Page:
• Consider scaffolding instructional concepts in a LibGuide like Megan McGuide (Mesa Community College) does in Choosing a Topic


  • Library session demonstrating where and how to find the best resources
  • Annotated bibliography
  • Research Log/Journal
  • Analyze a Single Article in Depth
  • Concept map
  • Consider scaffolding instructional concepts in a LibGuide like Maria Atilano (University of North Florida) does in Creating an Annotated Bibliography

Evaluation of Sources

  • Literature review
  • List of supporting/refuting evidence (Critical Review)
  • Compare and contrast discussion of a topic in different types of sources (scholarly vs. popular)
  • Critique a source
  • Investigate a scholar/scholar biography
  • Consider scaffolding instructional concepts in a LibGuide like Jeanine Williamson (The University of Tennessee Knoxville) does in Using Mind Maps in Engineering Literature Reviews or Cynthia Hunt (Goodwin College) does in Reading and Critiquing Research


  • Outline
  • First Draft
  • Consider scaffolding instructional concepts in a LibGuide like the Pfeiffer Library (Tiffin University) does in Drafting


  • Peer revision
  • Formatting
  • Bibliographic formatting
  • Self-assessment and reflection
  • Consider scaffolding instructional concepts in a LibGuide like the Pfeiffer Library (Tiffin University) does in Peer Reviews or like Kat Wohlpart (University of Northern Iowa) does in Formatting your Thesis/Dissertation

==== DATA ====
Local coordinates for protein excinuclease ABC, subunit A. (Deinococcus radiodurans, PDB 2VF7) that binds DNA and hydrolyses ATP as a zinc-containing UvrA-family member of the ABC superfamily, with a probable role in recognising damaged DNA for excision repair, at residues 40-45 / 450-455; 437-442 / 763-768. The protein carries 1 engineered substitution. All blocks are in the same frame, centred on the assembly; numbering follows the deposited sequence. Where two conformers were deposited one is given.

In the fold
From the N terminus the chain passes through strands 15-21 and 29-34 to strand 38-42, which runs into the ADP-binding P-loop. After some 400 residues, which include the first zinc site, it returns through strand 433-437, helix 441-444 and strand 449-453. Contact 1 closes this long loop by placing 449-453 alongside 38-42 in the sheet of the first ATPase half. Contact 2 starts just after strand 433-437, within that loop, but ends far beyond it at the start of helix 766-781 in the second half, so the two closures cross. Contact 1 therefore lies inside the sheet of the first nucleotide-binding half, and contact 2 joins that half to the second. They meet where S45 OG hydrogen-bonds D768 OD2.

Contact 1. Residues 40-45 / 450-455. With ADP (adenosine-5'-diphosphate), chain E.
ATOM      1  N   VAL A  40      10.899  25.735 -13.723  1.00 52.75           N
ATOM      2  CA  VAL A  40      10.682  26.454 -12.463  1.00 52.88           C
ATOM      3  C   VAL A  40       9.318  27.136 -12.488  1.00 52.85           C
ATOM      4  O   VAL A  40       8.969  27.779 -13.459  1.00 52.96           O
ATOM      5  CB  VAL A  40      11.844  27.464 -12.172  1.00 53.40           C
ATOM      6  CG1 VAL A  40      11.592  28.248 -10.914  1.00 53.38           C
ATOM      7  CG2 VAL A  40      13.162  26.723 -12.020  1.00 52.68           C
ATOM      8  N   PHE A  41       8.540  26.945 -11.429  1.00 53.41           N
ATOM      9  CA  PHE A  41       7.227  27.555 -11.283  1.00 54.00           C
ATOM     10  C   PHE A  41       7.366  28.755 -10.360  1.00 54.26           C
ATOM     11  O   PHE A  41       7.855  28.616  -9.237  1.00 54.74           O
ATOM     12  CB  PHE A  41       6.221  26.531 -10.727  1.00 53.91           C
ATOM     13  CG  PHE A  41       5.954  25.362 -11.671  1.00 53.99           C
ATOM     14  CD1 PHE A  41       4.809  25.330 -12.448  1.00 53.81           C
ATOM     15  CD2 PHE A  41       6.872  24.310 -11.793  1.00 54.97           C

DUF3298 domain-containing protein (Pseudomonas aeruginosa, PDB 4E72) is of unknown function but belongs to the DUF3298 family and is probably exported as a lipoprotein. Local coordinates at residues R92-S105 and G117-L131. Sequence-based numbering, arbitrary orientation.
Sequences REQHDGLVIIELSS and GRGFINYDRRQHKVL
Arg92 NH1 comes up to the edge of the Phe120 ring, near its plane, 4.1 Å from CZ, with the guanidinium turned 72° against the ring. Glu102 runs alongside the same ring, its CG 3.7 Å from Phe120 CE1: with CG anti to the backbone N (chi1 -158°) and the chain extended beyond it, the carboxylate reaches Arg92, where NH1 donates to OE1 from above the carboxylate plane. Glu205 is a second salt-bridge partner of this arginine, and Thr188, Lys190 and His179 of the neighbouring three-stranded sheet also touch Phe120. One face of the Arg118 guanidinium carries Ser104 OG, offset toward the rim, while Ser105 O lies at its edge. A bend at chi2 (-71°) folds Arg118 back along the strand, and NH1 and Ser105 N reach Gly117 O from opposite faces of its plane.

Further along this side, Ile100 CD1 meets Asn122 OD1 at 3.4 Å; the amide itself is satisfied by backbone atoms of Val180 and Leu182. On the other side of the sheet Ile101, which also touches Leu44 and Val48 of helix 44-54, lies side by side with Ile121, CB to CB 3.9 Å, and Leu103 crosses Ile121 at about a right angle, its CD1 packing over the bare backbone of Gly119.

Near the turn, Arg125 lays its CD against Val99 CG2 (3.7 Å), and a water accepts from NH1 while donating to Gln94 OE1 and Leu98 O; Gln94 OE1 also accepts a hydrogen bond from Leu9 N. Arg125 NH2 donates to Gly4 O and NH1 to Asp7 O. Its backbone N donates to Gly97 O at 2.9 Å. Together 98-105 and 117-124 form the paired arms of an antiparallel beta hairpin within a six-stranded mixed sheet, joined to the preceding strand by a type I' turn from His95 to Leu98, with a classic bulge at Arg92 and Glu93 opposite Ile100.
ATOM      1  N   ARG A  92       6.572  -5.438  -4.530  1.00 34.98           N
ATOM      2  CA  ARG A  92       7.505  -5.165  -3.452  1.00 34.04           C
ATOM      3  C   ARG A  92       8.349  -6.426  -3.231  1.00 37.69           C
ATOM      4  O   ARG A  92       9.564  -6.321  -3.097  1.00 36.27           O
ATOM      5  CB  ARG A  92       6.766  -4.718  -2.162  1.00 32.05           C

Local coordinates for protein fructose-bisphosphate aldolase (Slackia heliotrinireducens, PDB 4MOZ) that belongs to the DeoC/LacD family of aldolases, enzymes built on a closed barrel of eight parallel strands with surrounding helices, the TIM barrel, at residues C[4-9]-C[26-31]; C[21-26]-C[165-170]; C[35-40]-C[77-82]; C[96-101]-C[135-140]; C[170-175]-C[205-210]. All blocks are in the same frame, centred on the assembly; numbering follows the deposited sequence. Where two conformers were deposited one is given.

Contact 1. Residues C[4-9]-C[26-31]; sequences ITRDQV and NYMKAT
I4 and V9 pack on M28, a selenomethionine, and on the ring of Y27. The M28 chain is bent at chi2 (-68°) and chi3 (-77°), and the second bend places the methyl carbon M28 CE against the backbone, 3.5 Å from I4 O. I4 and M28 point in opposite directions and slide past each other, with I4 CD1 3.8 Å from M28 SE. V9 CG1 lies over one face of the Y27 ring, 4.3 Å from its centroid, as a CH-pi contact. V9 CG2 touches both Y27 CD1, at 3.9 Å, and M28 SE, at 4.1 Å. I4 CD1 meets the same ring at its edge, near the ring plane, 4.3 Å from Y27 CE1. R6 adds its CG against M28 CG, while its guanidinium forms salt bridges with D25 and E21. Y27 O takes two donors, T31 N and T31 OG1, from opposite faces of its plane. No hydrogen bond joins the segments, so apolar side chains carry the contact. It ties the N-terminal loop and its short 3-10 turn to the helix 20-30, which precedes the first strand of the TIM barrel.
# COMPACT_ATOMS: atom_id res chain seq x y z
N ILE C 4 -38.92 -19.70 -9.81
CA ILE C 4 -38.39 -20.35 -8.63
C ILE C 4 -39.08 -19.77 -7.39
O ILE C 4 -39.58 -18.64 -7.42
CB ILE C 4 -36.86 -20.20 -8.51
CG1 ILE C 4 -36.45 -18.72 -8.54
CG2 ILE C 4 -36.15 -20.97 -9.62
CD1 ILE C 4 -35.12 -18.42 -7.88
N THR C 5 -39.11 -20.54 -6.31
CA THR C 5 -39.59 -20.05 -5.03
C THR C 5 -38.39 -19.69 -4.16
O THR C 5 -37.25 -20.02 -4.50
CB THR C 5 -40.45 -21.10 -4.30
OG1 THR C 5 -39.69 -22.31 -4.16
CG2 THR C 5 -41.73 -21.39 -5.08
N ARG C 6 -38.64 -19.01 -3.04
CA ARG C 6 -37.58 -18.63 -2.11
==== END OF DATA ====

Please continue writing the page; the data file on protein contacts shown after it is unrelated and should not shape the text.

Adapted from Fedko and Skene’s “Assignment Scaffolding,” University of Toronto Scarborough, and Nowak’s “Scaffolding Research Assignments,” Columbia College, Vancouver, B.C.

Guidelines for Implementing Scaffolding

Implementing Instructional Scaffolding

The following points can be used as guidelines when implementing instructional scaffolding (adapted from Hogan and Pressley, 2003).

  • Select suitable tasks that match curriculum goals and students’ needs.
  • Allow students to help create instructional goals (this can increase students’ motivation and their commitment to learning).
  • Consider students’ backgrounds and prior knowledge to assess their progress.
  • Use a variety of supports as students progress through a task (e.g., prompts, questions, hints, stories, models, visual scaffolding “including pointing, representational gestures, diagrams, and other methods of highlighting visual information” (Alibali, M, 2006).
  • Provide encouragement and praise as well as ask questions and have students explain their progress to help them stay focused on the goal.
  • Monitor student progress through feedback (in addition to instructor feedback, have students summarize what they have accomplished so they are aware of their progress and what they have yet to complete).
  • Create a welcoming, safe, and supportive learning environment that encourages students to take risks and try alternatives (everyone should feel comfortable expressing their thoughts without fear of negative responses).
  • Help students become less dependent on instructional supports as they work on tasks and encourage them to practice the task in different contexts.

Adapted from Hogan, K., and Pressley, M. (1997). Scaffolding student learning: Instructional approaches and issues. Cambridge, MA: Brookline Books.